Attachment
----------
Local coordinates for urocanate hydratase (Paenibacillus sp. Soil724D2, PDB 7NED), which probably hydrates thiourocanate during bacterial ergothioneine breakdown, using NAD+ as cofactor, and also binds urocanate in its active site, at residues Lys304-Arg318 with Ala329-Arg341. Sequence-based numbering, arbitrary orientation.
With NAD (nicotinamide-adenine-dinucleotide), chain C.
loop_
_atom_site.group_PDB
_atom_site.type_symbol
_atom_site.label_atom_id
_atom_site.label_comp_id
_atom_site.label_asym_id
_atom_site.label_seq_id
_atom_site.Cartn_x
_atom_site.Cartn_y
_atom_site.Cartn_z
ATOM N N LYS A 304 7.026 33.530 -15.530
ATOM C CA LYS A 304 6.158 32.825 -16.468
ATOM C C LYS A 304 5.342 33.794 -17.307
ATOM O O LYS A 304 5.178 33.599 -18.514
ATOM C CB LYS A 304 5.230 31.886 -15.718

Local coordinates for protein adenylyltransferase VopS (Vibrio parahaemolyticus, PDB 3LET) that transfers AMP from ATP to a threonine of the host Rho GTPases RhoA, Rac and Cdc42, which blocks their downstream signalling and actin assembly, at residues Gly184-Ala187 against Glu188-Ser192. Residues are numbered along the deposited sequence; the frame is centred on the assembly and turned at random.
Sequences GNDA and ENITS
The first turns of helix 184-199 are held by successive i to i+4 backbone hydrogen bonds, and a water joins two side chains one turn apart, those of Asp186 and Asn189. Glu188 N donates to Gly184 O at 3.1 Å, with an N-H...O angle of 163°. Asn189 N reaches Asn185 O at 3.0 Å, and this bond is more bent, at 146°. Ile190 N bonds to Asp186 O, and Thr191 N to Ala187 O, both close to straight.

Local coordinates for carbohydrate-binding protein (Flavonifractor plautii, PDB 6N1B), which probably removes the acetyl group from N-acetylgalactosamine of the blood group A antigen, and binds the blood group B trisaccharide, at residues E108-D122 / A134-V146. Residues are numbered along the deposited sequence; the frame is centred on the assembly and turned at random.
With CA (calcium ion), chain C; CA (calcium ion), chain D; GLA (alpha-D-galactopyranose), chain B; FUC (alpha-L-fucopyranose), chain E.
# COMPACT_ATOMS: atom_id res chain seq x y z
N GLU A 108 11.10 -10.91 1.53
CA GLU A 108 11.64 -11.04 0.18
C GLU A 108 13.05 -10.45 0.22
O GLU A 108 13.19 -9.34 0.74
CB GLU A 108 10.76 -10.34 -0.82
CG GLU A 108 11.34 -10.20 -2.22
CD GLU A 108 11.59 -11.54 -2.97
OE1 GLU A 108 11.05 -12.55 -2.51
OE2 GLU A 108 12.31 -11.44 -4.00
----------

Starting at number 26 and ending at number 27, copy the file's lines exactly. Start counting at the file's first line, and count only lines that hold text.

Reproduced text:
C GLU A 108 13.05 -10.45 0.22
O GLU A 108 13.19 -9.34 0.74